Health Highlights: March 30, 2012

Here are some of the latest health and medical news developments, compiled by the editors of HealthDay:

New York Bans Sale of Synthetic Marijuana Products

The sale of synthetic marijuana products has been banned in New York state.

The products -- which are sold in locations such as convenience stores and smoke shops -- have been linked to severe health problems and death, the Associated Press reported.

The state order issued Thursday called for an immediate halt to the sale and distribution of the products. Local health officials will check stores to ensure they're complying with the order.

Synthetic marijuana products contain chemicals that mimic THC, the active ingredient in marijuana, and produce a high when smoked, the AP reported.


U.S. Announces New Policy for Potentially Dangerous Research

The U.S. government is tightening its oversight of scientific research involving dangerous germs that could pose a biosecurity threat if the research is ever misused.

The new policy announced Thursday comes in the wake of a controversy over recent experiments in the United States and the Netherlands that created easier-to-spread versions of the deadly H5N1 bird flu virus, the Associated Press reported.

The policy -- posted on the National Institutes of Health biosecurity website -- outlines how scientists and government agencies can determine which projects raise particular concerns about biosecurity and how to carefully manage risks from the research.

In related news, biosecurity advisers to the federal government began a two-day meeting Thursday to discuss whether the public should ever be given the full details of the H5N1 bird flu virus experiments, the AP reported.


Transplant Organ Storage Fluid Recalled

A worldwide recall of fluid used to store organs for potential transplants was announced Thursday by U.S. pharmaceutical company Bristol Myers-Squibb.

There are concerns the fluid, called Viaspan, could be contaminated with bacteria. The problem was detected March 19 at a third-party manufacturing facility in Austria, Agence France-Presse reported.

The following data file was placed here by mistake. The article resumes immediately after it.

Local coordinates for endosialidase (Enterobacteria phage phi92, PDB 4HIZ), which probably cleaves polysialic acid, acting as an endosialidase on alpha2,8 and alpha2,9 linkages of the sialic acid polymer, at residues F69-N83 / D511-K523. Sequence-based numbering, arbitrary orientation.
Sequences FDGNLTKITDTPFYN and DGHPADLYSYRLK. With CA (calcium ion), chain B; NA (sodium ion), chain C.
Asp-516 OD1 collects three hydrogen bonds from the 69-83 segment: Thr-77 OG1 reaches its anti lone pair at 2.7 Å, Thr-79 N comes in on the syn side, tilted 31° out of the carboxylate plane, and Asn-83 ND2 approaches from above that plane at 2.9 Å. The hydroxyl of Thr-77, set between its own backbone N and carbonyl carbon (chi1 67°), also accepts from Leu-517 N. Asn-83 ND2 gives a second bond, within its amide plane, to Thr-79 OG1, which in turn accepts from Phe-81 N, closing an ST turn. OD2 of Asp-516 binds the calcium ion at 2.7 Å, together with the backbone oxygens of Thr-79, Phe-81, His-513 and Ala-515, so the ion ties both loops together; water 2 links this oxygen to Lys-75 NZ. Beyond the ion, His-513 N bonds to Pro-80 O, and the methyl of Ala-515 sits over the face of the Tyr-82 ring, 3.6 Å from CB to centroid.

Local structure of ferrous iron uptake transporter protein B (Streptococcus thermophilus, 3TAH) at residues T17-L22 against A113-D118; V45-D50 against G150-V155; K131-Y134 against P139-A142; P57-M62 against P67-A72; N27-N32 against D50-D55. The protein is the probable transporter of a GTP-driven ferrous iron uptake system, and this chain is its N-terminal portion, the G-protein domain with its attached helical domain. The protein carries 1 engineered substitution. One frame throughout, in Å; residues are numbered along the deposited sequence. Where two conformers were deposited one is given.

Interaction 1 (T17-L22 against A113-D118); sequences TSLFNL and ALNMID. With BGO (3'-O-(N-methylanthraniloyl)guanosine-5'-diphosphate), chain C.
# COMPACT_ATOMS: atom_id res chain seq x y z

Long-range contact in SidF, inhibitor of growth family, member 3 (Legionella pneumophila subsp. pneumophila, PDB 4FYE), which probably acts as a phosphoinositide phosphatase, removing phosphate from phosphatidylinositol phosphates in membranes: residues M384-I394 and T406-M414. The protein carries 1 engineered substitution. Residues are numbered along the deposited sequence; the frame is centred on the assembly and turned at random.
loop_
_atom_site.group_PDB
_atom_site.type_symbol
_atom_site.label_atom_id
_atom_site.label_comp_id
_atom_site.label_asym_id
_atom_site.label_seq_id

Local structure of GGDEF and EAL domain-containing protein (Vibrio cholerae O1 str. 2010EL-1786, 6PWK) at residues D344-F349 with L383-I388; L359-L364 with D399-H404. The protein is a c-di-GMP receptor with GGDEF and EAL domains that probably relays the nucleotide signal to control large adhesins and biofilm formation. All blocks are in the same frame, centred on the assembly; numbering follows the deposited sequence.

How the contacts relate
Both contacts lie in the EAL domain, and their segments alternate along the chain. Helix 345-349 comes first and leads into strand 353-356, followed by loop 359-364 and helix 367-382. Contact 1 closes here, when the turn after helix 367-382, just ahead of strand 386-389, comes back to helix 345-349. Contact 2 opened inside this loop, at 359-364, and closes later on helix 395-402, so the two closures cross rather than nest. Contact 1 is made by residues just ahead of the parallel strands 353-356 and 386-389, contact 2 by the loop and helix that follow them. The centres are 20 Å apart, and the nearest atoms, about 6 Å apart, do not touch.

"We are urgently investigating the cause of this issue," the company said in a statement. "BMS has notified all health authorities in countries where the product is distributed and will provide further updates as the investigation progresses."

There is no evidence of actual contamination and the recall was announced as a precautionary measure, company spokesman Ken Dominski told AFP.


Metal-on-Metal Hip Replacements Focus of FDA Meeting

The risks and benefits of metal-on-metal hip replacements will be discussed at a two-day meeting of a U.S. Food and Drug Administration expert advisory panel meeting.

The June 27-28 meeting is being held to gather input from experts and patients. The FDA is currently considering whether to require more rigorous testing and pre-market review requirements for this type of hip replacement.

In May 2011, the FDA told manufacturers of metal-on-metal hip systems to conduct post-market surveillance studies to collect more safety data on the systems, including data related to metal ion concentrations in the bloodstream.

The FDA's concerns about the safety of the hip systems were heightened by a recent study that found an increasing failure rate in models with large-diameter femoral heads.

"We are asking outside scientific and medical experts to discuss recent information on these devices so that the agency can continue to make reliable safety recommendations to patients and their health care providers," Dr. William Maisel, deputy director of science at FDA's Center for Devices and Radiological Health, said in an agency news release.


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